HONOLULU (KHON2) — You might be biting off more than you can chew next time you go out to eat, and that’s not just the meal.
With inflation, supply chain problems, and the rising price of fuel, some restaurants are struggling to keep prices manageable.
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The surge in costs prompted Coconut’s Fish Cafe on Maui to include an explanation on their menu for price increases, which owner Mike Phillips says has been most difficult due to supply chain shortages, putting prices up 23% since last year.
“There’s got to be a stopping point to the price point because they’re going to say no,” Phillips said of customers. “I’ve been in business through the 70s and 80s and the 90s in many different scenarios. This is the worst I’ve ever seen.”
The rise in prices is happening nearly everywhere.
“We used to pay about $3.40, a couple of years back for a pound of ribs,” Ruby Tuesday Hawaii CEO and Owner Rick Nakashima said. “Now it went up to about seven. So it went past double. Now it’s inching back down. But we use 1,000 pounds of ribs for four restaurants a month. So that’s a big deal.”
The problems haven’t just been shipping. Oil and gas prices have HECO projecting to raise electric rates by at least 10% in Honolulu, and by 20% on Maui and Hawaii Island.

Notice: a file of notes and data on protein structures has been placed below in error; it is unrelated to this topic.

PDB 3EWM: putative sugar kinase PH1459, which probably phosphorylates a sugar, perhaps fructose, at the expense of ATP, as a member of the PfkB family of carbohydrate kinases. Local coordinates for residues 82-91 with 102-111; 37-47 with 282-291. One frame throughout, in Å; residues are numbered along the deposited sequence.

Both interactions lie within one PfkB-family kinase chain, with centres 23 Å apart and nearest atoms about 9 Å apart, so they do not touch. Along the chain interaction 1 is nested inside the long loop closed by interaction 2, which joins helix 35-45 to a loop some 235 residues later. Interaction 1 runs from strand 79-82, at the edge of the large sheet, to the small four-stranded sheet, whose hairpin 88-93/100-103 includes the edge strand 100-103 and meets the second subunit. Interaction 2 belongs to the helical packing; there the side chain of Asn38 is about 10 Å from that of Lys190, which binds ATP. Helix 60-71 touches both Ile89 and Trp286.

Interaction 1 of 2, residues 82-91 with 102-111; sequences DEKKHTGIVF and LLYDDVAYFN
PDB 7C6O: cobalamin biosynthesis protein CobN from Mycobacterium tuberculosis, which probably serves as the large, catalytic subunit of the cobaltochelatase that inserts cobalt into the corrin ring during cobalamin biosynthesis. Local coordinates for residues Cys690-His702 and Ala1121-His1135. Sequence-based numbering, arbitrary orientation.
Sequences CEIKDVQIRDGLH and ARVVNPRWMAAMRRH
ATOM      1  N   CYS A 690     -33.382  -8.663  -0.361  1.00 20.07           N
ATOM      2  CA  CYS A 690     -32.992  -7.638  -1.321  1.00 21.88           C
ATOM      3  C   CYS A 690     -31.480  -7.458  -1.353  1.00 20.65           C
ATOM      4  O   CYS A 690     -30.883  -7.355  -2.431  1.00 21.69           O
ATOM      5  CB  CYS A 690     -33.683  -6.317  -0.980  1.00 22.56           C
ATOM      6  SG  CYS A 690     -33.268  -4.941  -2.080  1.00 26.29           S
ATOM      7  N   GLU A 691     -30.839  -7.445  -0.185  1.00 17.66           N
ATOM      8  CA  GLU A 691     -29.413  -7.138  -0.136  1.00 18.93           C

“Restaurants are always air-conditioned, and the food is always odd and that stuff doesn’t come cheap,” Nakashima said.
Visitors are likely to pay the high prices according to UH Manoa Travel Industry Management professor Jerry Agrusa.
“Food has been one of the biggest increases,” said Agrusa. “So people are a little more understanding. I think they’ll be understanding that they have to.”
But it will be tougher for locals. Nakashima says he’s trying to cut food waste and excess labor.
“We don’t want to get the locals up with a high cost to equate what we’re experiencing,” said Nakashima. “We’re hoping the prices will go back down, and we can manage our costs,”
But Phillips doesn’t see the prices changing for the better anytime soon.
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“This is a major, major crisis in the restaurant business,” said Phillips. “This is throughout the United States. It’s not. It’s everywhere in the United States. And I don’t know whether we’re gonna say when.”